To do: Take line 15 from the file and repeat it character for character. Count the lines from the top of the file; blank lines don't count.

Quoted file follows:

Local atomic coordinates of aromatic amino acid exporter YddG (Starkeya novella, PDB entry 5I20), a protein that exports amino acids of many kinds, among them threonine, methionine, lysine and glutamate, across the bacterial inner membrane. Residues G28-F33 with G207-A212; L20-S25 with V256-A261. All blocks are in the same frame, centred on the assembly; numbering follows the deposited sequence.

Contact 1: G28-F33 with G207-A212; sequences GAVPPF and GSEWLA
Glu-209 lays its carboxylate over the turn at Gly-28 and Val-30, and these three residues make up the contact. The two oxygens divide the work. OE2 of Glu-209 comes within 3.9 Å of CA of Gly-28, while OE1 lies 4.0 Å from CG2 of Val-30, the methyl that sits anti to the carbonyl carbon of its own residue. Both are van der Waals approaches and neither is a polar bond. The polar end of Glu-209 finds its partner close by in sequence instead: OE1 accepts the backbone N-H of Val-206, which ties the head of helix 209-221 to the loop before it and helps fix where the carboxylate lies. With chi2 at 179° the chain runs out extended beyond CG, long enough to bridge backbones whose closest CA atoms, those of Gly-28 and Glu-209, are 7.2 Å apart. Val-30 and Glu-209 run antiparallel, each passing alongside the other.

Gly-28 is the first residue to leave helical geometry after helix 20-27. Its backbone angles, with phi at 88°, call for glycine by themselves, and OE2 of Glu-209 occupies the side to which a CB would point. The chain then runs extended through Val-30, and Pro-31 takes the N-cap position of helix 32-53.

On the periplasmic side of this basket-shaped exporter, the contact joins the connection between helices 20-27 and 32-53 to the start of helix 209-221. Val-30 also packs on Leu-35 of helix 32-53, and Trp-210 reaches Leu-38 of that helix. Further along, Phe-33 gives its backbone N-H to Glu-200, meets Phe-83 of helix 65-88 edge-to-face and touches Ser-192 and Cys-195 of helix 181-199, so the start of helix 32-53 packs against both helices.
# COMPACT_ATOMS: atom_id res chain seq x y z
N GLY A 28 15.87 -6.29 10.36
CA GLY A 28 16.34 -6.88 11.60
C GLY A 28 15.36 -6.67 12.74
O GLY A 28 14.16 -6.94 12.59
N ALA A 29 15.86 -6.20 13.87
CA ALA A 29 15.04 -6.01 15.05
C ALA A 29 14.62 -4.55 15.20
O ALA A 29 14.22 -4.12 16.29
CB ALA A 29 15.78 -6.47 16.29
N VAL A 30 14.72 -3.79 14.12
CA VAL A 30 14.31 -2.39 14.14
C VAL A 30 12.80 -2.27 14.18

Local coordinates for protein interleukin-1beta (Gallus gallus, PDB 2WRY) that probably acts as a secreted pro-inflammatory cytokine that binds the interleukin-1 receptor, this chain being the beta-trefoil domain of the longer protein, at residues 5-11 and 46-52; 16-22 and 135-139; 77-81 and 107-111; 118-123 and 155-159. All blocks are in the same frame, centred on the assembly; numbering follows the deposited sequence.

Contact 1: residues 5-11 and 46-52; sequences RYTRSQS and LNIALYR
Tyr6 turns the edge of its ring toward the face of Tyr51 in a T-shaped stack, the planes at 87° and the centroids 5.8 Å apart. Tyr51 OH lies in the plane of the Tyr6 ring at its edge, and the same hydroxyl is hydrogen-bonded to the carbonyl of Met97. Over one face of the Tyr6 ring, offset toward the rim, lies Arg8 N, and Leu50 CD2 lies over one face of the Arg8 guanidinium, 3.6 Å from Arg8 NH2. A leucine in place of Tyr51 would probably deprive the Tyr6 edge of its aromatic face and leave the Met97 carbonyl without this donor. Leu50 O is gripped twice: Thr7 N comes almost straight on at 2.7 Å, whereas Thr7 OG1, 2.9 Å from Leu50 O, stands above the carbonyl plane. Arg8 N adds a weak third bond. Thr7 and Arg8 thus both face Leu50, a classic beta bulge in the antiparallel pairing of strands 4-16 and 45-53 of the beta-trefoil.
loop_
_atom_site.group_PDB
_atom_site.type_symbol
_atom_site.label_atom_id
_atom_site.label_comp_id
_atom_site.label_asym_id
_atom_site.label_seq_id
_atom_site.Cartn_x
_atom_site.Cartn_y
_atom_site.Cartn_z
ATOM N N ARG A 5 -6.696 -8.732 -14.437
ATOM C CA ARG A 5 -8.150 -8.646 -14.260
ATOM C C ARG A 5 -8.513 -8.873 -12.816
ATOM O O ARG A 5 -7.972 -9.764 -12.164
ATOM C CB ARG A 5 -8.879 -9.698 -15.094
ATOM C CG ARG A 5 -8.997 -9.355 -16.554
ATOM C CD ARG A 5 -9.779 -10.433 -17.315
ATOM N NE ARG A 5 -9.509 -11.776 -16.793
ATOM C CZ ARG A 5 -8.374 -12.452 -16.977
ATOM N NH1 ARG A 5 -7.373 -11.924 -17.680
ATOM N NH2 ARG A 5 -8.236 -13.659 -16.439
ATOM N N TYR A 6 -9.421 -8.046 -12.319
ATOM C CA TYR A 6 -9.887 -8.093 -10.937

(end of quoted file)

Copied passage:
CB ALA A 29 15.78 -6.47 16.29